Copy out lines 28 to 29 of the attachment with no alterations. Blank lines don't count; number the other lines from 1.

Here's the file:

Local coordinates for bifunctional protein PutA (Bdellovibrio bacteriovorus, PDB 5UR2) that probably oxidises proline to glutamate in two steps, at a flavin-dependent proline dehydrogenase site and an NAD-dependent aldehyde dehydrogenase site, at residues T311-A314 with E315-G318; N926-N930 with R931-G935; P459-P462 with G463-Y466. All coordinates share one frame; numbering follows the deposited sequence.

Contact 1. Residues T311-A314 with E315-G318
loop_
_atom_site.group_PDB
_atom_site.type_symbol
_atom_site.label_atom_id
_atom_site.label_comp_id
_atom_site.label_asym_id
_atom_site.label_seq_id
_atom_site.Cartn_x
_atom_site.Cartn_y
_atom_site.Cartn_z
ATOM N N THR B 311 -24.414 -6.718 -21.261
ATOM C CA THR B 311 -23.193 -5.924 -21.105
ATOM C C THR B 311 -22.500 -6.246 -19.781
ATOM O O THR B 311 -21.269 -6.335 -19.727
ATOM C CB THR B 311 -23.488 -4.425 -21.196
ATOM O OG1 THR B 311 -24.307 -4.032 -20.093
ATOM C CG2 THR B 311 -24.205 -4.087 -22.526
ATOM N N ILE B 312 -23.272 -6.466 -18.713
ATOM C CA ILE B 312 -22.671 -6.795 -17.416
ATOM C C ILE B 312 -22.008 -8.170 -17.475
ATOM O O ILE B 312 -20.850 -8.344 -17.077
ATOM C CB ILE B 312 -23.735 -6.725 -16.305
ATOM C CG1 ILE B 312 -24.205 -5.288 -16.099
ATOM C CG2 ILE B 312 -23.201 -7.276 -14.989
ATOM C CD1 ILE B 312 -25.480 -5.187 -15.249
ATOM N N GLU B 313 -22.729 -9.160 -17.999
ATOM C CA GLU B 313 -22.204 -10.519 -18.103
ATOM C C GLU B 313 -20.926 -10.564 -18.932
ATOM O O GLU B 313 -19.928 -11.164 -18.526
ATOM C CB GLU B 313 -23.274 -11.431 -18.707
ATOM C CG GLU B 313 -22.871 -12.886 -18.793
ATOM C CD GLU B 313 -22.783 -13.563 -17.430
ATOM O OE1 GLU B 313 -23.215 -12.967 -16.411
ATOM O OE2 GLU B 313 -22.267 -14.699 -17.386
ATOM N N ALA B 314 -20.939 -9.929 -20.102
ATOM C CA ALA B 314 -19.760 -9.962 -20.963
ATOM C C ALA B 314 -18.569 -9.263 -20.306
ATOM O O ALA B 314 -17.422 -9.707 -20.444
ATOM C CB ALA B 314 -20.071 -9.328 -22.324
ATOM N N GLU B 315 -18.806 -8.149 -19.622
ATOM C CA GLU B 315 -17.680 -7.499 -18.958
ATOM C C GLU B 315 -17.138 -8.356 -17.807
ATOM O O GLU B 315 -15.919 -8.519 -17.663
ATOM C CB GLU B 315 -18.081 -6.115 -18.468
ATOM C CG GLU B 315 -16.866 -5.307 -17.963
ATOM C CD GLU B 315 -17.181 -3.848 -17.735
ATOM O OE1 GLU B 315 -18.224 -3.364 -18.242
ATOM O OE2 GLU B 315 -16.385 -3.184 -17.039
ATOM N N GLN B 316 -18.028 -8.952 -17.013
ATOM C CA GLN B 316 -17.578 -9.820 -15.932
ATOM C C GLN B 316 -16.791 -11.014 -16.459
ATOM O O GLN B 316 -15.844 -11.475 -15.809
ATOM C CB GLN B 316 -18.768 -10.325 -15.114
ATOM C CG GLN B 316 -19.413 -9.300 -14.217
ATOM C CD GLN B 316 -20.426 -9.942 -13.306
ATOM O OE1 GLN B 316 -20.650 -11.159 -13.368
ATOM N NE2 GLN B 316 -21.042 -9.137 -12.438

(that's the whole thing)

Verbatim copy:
ATOM N N GLU B 313 -22.729 -9.160 -17.999
ATOM C CA GLU B 313 -22.204 -10.519 -18.103